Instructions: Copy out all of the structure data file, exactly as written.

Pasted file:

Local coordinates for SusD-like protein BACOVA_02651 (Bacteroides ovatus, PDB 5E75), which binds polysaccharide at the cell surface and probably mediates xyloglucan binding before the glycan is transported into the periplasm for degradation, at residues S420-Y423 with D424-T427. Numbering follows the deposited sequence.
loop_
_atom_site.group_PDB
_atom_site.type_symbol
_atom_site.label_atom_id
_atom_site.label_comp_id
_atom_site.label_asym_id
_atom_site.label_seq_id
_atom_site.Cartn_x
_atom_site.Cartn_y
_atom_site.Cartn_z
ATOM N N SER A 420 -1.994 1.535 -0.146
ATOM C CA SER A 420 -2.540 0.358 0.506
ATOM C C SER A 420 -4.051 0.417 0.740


Local coordinates for SusD-like protein BACOVA_02651 (Bacteroides ovatus, PDB 5E75), which binds polysaccharide at the cell surface and probably mediates xyloglucan binding before the glycan is transported into the periplasm for degradation, at residues S420-Y423 with D424-T427. Numbering follows the deposited sequence.
loop_
_atom_site.group_PDB
_atom_site.type_symbol
_atom_site.label_atom_id
_atom_site.label_comp_id
_atom_site.label_asym_id
_atom_site.label_seq_id
_atom_site.Cartn_x
_atom_site.Cartn_y
_atom_site.Cartn_z
ATOM N N SER A 420 -1.994 1.535 -0.146
ATOM C CA SER A 420 -2.540 0.358 0.506
ATOM C C SER A 420 -4.051 0.417 0.740